Allegedly they include on their lists judges who have attended multiple seminars, where “uniformity” is taught in the methodology of scoring fights.

From a technical standpoint, I don't know exactly what is taught at these seminars. Nor do I care to know.

All I can tell you is that “uniformity” can mean a lot of different things.

There's no question that if a judge has gotten to the point where he is going to work in world championship fights, he would have worked on the local level for a certain period of time. Over that period of time he develops a certain philosophy.

Judges have different basic philosophies about them – some appreciate defense more than others. Some favor the “ring general”. Many like to consider clean punches more than anything else. That's why you wind up with differing scores in fights – not only are the judges looking at the fight from different angles, they're looking at it from different philosophical perspectives as well.

Maybe this is healthy; maybe it isn't. It isn't necessarily the worst thing in the world for all judges to be using the same basic criteria, and to the same degree, when scoring a fight. I grant you that.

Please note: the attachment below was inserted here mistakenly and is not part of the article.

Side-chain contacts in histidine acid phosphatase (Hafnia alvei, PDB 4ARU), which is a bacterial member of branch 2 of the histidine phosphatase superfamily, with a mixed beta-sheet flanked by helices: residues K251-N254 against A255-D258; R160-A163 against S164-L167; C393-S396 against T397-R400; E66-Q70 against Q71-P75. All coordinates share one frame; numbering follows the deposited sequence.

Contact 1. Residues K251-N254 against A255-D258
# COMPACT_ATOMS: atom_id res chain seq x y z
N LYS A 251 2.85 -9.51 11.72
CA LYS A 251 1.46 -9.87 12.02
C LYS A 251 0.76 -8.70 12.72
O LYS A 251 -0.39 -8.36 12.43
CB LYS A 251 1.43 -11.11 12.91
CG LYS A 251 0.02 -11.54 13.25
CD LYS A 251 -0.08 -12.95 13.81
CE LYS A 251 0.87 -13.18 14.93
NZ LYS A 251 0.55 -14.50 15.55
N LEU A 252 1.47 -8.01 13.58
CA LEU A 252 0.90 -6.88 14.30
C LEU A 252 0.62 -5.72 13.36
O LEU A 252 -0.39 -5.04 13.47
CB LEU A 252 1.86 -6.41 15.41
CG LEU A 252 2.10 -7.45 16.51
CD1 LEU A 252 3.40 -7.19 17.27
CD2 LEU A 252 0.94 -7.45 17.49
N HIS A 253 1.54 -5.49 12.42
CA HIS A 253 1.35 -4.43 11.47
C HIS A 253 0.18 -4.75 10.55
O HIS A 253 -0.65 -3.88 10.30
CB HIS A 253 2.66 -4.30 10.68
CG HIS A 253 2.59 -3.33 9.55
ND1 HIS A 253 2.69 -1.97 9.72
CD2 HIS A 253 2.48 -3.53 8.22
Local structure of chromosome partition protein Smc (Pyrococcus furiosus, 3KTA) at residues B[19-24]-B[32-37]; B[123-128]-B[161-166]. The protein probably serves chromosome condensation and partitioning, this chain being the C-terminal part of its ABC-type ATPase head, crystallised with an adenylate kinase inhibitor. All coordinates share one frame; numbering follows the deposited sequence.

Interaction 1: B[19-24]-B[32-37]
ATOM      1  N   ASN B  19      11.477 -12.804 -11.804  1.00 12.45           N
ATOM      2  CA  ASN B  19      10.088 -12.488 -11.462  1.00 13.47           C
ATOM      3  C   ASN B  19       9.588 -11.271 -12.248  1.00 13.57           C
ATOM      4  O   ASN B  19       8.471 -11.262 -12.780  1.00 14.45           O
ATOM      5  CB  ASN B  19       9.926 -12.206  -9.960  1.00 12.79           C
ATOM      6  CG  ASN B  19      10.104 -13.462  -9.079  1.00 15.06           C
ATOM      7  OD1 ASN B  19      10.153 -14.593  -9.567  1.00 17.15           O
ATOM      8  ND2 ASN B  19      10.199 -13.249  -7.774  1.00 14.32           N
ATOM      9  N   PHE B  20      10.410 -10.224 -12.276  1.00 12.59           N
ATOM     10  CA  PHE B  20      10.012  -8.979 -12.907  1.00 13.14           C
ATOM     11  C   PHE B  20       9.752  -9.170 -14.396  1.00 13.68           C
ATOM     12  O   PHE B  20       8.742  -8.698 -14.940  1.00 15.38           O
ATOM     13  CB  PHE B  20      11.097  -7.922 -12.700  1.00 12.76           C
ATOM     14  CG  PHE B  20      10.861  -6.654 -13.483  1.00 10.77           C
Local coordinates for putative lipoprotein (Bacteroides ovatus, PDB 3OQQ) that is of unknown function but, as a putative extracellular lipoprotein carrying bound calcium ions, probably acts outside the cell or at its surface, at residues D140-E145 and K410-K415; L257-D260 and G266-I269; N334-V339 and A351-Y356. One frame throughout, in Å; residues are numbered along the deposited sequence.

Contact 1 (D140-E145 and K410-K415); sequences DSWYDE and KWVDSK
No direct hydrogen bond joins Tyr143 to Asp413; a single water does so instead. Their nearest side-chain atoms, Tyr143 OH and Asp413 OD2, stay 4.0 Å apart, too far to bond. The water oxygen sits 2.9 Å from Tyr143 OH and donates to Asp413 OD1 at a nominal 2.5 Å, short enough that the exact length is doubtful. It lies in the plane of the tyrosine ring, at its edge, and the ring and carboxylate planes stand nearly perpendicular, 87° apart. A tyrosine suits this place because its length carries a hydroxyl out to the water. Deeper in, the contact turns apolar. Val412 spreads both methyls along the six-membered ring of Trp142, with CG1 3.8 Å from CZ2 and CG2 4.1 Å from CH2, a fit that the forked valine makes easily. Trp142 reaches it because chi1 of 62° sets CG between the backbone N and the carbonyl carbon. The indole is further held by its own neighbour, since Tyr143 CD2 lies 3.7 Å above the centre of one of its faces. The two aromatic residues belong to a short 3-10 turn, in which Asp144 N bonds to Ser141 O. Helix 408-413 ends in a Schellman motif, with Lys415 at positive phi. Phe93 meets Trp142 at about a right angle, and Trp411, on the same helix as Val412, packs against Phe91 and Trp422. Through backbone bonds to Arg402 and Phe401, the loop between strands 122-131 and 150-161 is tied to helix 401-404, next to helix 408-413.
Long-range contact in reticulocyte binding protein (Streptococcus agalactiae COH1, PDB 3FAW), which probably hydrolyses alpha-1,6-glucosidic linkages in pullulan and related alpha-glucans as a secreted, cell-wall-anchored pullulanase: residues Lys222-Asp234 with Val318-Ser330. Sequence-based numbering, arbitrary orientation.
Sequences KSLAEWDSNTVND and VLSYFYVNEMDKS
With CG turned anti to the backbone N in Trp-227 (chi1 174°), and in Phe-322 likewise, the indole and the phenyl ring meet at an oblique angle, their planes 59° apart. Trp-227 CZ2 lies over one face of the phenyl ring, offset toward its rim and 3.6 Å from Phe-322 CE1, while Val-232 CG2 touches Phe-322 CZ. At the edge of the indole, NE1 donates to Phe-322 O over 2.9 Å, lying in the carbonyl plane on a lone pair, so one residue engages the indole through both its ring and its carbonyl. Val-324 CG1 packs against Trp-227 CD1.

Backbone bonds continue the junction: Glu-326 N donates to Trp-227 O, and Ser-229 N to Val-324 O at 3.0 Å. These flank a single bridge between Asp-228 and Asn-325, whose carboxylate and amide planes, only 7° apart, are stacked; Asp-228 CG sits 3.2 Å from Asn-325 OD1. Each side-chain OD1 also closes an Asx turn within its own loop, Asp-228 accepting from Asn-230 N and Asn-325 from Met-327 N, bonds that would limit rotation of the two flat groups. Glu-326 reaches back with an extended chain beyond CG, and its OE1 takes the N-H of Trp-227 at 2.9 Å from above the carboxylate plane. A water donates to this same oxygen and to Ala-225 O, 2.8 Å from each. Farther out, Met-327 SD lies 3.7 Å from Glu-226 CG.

But should the methodology and/or philosophy be that which is CREATED by the likes of Jose Sulaiman & Co., that is, the very people who are in many cases, making the MOST PROFIT off the performance of one fighter in a championship bout?

I would think not.

Even so, I'm less concerned about than the fundamentals that are taught at these seminars, which I'm told are more or less the same no matter which sanctioning body you're talking about, than I am with what is taught OUTSIDE the seminars; that is, what is IMPLIED.

“They bring these promoters out and let you know how much they love them,” one WBC judge told us. “They give them awards, introduce them at the dinners, and you look in the program book for the convention and can see who's buying the full-page ads. They make sure everybody gets the message.”

The judge asked not to be identified. He's worried he'd never get any more work from the WBC, which tells you a little something about the way this business is done.

If you're going to be setting standards – standards which may, in many cases, determine who wins or loses fights – those standards should not be set by a sanctioning body, not by a PRIVATE enterprise, but by a regulatory agency that has, as a matter of law, a certain degree of PUBLIC ACCOUNTABILITY – whether you feel that agency is proficient or not. That means a state commission, or collection of state commissions (meaning the ABC), or a national regulatory apparatus.